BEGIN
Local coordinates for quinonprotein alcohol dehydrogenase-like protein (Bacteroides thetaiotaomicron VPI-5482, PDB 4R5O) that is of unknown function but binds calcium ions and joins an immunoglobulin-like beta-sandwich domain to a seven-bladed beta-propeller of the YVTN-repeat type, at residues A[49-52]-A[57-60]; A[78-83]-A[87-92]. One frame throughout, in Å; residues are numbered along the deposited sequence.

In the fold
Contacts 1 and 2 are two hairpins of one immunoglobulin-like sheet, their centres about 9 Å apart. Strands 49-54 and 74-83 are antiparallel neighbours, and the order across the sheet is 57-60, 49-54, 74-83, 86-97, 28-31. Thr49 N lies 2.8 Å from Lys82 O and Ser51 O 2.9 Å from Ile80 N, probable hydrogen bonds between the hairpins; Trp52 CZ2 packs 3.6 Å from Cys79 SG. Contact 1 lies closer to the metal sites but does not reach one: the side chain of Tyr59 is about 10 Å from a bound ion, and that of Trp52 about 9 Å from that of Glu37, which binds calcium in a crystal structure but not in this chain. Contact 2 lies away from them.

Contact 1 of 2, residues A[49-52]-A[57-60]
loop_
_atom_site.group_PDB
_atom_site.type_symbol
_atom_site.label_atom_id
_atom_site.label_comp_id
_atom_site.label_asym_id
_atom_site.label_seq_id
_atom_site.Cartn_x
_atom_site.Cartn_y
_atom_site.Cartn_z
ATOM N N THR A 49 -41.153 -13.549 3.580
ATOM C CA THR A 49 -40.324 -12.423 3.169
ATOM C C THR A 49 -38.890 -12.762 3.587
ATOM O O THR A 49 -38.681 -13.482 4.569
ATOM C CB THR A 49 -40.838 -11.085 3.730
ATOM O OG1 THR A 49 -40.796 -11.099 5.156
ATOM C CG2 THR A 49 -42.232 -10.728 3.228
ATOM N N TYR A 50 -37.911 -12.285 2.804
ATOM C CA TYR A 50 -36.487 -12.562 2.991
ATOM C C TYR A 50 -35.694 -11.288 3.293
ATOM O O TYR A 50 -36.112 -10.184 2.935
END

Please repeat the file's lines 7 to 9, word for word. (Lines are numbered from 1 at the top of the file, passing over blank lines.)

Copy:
_atom_site.type_symbol
_atom_site.label_atom_id
_atom_site.label_comp_id